Understanding how species respond to population declines is a central question in conservation and evolutionary biology. Population declines are often associated with loss of genetic diversity, inbreeding and accumulation of deleterious mutations, which can lead to a reduction in fitness and subsequently contribute to extinction. Using temporal approaches can help us understand the effects of population declines on genetic diversity in real time. Sequencing pre-decline as well as post-decline mitogenomes representing all the remaining mitochondrial diversity, we estimated the loss of genetic diversity in the critically endangered kākāpō (Strigops habroptilus). We detected a signal of population expansion coinciding with the end of the Pleistocene last glacial maximum (LGM). Also, we found some evidence for northern and southern lineages, supporting the hypothesis that the species may have been restricted to isolated northern and southern refugia during the LGM. We observed an important loss of neutral genetic diversity associated with European settlement in New Zealand but we could not exclude a population decline associated with Polynesian settlement in New Zealand. However, we did not find evidence for fixation of deleterious mutations. We argue that despite high pre-decline genetic diversity, a rapid and range-wide decline combined with the lek mating system, and life-history traits of kākāpō contributed to a rapid loss of genetic diversity following severe population declines.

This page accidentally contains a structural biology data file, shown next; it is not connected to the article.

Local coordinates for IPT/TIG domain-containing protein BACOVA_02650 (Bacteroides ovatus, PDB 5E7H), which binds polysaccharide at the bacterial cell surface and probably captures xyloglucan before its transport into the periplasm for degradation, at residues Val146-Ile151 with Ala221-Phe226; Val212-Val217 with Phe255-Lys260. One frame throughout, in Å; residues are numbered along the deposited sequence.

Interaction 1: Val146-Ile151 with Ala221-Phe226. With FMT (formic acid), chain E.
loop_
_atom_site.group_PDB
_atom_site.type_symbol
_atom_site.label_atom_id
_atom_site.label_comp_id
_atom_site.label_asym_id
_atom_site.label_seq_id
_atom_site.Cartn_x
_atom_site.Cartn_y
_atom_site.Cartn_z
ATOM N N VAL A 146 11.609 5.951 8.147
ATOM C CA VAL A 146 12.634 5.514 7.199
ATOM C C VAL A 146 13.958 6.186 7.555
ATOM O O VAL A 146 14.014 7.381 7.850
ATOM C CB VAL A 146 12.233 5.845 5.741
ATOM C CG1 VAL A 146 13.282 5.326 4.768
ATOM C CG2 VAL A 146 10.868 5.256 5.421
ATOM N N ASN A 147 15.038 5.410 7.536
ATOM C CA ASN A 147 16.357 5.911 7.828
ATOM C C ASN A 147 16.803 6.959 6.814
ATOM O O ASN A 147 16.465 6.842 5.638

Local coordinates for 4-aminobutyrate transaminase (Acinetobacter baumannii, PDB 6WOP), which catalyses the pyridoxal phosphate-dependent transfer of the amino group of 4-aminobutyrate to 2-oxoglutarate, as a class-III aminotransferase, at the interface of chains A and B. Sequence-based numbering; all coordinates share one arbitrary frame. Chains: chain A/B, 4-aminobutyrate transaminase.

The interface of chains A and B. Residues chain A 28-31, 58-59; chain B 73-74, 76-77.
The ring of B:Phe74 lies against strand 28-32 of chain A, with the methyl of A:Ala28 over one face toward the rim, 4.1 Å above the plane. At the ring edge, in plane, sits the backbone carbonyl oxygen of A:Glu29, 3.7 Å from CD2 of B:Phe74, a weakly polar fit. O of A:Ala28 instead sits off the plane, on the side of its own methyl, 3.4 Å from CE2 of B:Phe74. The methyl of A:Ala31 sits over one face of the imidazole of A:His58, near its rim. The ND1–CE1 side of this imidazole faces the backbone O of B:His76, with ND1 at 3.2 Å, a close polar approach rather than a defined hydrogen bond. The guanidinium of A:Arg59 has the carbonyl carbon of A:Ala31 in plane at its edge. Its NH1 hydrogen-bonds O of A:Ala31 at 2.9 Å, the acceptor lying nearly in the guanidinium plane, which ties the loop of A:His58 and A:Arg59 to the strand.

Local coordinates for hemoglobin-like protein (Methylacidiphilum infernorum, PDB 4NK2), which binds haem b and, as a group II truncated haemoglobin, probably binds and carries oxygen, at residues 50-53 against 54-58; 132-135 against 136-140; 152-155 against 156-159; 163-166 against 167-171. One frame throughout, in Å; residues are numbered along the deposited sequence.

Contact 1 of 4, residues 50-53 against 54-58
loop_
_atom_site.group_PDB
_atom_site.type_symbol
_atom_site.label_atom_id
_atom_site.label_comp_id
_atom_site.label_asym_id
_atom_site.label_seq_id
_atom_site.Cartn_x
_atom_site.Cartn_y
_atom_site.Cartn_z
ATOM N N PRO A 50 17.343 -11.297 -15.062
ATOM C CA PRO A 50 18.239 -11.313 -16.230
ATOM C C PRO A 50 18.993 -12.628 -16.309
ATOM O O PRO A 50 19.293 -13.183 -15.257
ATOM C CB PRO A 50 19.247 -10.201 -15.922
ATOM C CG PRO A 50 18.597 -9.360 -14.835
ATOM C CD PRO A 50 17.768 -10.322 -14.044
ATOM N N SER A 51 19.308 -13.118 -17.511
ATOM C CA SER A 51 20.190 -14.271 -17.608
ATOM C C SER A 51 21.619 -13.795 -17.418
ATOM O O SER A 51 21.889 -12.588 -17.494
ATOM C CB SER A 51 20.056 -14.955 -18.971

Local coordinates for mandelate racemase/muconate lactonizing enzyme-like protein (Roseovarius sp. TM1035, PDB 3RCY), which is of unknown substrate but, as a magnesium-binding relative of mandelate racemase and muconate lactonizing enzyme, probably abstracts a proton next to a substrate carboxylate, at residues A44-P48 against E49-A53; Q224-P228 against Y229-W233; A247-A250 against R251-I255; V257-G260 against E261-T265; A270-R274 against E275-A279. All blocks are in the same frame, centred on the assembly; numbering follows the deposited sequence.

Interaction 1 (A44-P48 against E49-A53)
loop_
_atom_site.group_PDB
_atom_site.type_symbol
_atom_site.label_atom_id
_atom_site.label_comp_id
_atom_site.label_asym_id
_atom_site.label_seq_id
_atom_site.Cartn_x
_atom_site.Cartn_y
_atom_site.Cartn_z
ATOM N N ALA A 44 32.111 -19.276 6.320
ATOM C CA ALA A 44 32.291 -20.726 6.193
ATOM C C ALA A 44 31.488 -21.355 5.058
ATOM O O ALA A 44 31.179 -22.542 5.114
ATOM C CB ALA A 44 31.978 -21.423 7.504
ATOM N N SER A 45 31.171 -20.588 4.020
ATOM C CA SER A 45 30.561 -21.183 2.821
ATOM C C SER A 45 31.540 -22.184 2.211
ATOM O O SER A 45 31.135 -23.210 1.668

• Significant attention has been devoted to examining the effects of extrinsic processes such as habitat modification, over-hunting or persecution on species persistence

  • Genetic diversity was high among historical samples but very low among modern samples

  • Our results highlight the use of temporal approaches to examine the genomic consequences of population declines

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Significant attention has been devoted to examining the effects of extrinsic processes such as habitat modification, over-hunting or persecution on species persistence. There is still a gap in our understanding on how intrinsic genetic processes contribute to extinctions [1,2,3]. Theory predicts that small and isolated populations will lose genetic diversity, become exposed to the effects of inbreeding and accumulate deleterious mutations. Recent studies of extinct species have shown an increase in inbreeding [3] and accumulation in deleterious mutations in both nuclear [6] and mitochondrial DNA [7] immediately before their extinction, suggesting that geographical isolation and the associated effects of genetic drift and inbreeding may have contributed to the extinction event. In the current 6th mass extinction [8], it is crucial to understand how these intrinsic genetic processes affect species extinction risk because many species are surviving in the form of


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